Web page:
wanThere have been other years when Alabama relied primarily on one wide receiver, including the early years of the Nick Saban Era when Julio Jones was the main man. But even with Jones and later Amari Cooper being special talents, there were the likes of Kevin Norwood and Marquis Maze in the picture.
Following Cooper, Calvin Ridley led the Tide in receiving in three consecutive years, but ArDarius Stewart was also a major threat.
Although they were not as prominent as Ridley in 2017, the Alabama offense changed when the trio of Jerry Jeudy, Henry Ruggs III, and DeVonta Smith joined the Tide that season. (Smith cemented his name in Crimson Tide lore when he hauled in a 41-yard pass from Tua Tagovailoa in overtime to give Alabama a 26-23 win over Georgia in the College Football Playoff national championship game.)
For the past two years, joined by Jaylen Waddle in 2018, the receiving troika has been extraordinary. Last year two of them had over 1,000 yards receiving – Smith (1,256 with 14 touchdowns) and Jeudy (1,163 with 10 TDs).
Man, remember the days of complaining that nobody was stepping up to take any coverage off of Julio? Last year it felt like we couldn’t physically pass the ball enough to spread it around to all four receivers.
Practicing social distancing with the long ball today. Feels good to spin it again. #Process pic.twitter.com/BZnBF7Sfdc— Tua. T (@Tuaamann) March 24, 2020
Man, check out Tua Tagovailoa! Just 5 months ago most of us were worried if he’d ever even be able to run right again. Now he’s moving like this without a hint of a hitch in his step? Crazy.
And some NFL GMs are obviously salivating watching the video. Plus this has to be a bit of a recruiting pitch for guys to see what the Alabama medical staff has helped accomplish with Tua’s nigh miraculous recovery.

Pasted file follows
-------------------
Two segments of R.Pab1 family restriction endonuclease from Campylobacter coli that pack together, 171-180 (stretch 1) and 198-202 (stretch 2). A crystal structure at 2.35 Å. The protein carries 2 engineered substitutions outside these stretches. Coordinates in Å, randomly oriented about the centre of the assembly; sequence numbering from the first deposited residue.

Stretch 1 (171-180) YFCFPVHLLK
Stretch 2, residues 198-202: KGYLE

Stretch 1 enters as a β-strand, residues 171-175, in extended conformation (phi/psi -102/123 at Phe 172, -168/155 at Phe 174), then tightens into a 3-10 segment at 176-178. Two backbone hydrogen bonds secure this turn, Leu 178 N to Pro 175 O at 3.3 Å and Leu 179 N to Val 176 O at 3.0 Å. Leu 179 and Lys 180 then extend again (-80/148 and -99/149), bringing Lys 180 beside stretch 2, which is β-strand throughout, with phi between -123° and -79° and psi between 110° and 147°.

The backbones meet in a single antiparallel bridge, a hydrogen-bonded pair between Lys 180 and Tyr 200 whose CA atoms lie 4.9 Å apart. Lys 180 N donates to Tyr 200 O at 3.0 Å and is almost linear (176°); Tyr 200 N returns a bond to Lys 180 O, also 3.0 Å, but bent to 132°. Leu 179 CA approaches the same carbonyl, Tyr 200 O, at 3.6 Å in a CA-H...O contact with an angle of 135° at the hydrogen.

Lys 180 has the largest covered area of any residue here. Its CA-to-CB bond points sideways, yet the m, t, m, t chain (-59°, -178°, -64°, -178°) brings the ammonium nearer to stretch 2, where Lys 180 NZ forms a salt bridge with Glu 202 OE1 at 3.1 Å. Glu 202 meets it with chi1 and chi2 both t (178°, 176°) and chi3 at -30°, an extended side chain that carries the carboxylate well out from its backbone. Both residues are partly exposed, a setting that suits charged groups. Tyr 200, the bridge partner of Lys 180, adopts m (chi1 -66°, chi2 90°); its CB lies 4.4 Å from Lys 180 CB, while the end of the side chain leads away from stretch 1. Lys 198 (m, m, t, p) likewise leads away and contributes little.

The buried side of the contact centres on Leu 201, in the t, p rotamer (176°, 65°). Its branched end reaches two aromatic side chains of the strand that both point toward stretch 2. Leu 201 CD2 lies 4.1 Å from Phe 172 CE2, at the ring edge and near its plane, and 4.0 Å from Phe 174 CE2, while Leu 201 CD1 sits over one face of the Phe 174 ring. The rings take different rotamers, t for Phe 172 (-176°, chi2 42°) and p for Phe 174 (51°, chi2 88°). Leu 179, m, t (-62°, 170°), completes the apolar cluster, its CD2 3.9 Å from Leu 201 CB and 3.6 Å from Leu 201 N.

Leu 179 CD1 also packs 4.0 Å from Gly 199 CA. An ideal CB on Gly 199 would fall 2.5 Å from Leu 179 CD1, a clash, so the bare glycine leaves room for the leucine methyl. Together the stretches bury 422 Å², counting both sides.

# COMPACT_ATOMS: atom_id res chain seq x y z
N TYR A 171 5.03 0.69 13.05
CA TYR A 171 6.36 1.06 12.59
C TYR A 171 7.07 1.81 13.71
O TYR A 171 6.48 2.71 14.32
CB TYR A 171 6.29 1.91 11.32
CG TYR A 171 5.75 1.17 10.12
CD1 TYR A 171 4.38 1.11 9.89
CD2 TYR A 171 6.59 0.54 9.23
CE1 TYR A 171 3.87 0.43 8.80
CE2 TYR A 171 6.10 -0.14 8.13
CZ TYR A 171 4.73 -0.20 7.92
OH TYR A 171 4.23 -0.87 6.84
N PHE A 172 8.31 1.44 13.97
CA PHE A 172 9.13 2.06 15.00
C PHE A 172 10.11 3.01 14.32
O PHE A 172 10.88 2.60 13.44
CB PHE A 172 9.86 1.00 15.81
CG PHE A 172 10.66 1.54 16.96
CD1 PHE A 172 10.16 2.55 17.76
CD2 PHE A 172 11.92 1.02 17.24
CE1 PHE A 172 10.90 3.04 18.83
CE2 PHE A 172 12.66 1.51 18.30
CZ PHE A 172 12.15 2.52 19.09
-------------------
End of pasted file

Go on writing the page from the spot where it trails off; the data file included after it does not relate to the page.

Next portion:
Even the guy who now occupies the Ole Miss head-coaching office, Lane Kiffin, agrees he wouldn’t be in Oxford now had that not happened. “That just shows you how stupid this profession is,” Kiffin told ESPN. “If that kid doesn’t lift his leg or they make the extra point [and end up winning], Matt Luke is still here and Joe Moorhead is fired the next day [at Mississippi State] instead of the other way around.
”That’s the profession.”
This is a really, really good long form piece from ESPN on the process and dominoes behind how Mississippi State and Ole Miss both wound up with exciting new coaches.
And that’s about all there is out there worth linking to. Slow news day. I’ll have a nice piece on the new members of Alabama’s secondary posted later this morning for you, so hopefully that will sate your thirst for good football #content for the day.
In the meantime, here’s another round of science lessons, for those interested.
Ever wondered just how an “anti-antiperspirant” in your deodorant made your arms stop sweating? By using aluminum!
Aluminum, when introduced as a salt or hydrate compound, is a coagulant. Which is a funny word to look at, but is a really common process in all kinds of different areas of life. Whether you’re cleaning your swimming pool, producing drinking water, or applying deodorant, coagulation is going to be involved.
Basically, when you think about a liquid like sweat or water, there’s going to be some solid dirt particles floating around in it— what scientists like to call a “colloidal dispersion”. This dirt, by nature is typically going to have a very slightly negative static charge to it that keeps it bumping around in the water and bouncing off other dirt particles. That charge is called a zeta potential. Again, big words for the sake of sounding fancy.
When you put in a coagulant, like aluminum, it introduces an ion that’s got a positive charge to it, thereby neutralizing all that negativity floating around. Well, that’s when Van Der Waals forces take over. You know how planets have gravity and pull moons and other planets towards them? Well, atoms and molecules do the same thing, on a much smaller scale. That’s what the Van Der Waals force basically is. Gravity, but for tiny things.
If you’ve neutralized those big, bad static charges, then the tiny forces get to work, and all those dirt particles start to cling together and become large dirt particles.
In a swimming pool, this process makes the big pieces of dirt sink to the bottom so you can vacuum it up. On your armpits, the aluminum coagulates with the dirt and dead skin cells and actually clogs up your pores. Your body still sweats, but it sends the sweat to other places where it can actually escape.
The more you know.